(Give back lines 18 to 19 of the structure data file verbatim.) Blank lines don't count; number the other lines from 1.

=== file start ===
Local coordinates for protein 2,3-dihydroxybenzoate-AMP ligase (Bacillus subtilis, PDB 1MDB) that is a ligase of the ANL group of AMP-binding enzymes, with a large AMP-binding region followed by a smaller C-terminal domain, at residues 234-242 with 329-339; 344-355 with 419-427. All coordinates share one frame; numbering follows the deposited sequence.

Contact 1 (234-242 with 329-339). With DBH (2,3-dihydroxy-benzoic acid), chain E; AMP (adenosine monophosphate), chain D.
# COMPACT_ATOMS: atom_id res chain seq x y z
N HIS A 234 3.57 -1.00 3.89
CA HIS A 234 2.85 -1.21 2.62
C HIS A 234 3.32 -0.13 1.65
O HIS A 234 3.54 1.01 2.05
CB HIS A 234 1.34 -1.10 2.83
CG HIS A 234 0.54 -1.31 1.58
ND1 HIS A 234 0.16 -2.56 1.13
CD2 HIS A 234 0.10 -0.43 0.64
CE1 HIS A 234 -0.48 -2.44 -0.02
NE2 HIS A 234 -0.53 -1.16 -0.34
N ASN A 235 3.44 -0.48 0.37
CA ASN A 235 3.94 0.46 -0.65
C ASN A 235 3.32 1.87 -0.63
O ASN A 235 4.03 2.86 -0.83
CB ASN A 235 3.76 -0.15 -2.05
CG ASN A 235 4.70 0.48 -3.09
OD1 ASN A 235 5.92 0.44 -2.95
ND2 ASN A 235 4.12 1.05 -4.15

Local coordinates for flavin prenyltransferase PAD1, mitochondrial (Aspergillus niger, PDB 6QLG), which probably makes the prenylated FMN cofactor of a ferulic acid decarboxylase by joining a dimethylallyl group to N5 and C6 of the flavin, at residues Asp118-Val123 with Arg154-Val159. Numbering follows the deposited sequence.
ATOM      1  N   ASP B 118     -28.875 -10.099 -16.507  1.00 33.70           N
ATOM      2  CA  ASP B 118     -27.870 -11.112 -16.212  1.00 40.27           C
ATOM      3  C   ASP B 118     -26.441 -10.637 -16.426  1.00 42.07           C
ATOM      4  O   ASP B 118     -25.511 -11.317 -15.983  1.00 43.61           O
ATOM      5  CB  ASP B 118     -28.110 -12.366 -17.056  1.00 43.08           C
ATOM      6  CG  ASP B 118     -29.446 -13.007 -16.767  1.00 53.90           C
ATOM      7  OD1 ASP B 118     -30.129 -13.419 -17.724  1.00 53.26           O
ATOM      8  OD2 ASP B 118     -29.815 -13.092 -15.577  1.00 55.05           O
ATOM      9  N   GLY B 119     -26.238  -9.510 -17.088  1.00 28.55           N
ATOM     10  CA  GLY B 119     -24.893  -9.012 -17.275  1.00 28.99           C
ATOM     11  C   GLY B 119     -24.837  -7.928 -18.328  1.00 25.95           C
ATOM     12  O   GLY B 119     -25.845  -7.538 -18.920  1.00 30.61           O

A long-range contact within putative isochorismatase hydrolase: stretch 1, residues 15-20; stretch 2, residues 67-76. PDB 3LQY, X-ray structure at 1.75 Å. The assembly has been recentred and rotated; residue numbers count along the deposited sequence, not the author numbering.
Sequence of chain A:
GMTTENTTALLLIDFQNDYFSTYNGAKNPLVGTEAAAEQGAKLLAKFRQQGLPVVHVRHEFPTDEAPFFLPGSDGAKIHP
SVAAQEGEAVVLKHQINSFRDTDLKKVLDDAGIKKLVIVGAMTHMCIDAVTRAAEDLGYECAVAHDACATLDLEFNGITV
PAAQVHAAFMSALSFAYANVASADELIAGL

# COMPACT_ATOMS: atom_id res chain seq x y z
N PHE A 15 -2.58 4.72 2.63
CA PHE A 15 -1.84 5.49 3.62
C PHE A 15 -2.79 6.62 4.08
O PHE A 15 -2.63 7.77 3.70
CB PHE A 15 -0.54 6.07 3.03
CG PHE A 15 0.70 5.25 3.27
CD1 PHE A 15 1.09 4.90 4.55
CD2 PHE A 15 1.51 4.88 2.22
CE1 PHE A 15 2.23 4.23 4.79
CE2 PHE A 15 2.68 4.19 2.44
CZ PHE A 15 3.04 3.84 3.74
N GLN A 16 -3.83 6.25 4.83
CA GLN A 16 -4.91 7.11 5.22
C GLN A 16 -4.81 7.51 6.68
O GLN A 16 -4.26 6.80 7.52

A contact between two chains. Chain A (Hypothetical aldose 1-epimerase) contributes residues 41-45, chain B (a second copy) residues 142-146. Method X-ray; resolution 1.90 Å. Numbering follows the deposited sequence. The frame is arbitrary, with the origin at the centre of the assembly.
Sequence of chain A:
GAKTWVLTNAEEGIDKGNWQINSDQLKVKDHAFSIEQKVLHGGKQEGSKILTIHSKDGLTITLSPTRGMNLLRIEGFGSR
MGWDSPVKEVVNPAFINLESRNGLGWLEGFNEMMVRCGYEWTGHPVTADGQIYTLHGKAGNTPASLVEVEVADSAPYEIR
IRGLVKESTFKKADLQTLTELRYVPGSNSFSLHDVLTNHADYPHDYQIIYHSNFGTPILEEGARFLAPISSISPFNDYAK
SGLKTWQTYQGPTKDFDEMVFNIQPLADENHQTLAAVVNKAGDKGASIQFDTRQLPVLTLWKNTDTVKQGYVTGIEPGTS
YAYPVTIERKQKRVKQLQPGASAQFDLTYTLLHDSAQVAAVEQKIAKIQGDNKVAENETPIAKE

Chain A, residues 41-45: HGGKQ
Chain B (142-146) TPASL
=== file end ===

CB ASN A 235 3.76 -0.15 -2.05
CG ASN A 235 4.70 0.48 -3.09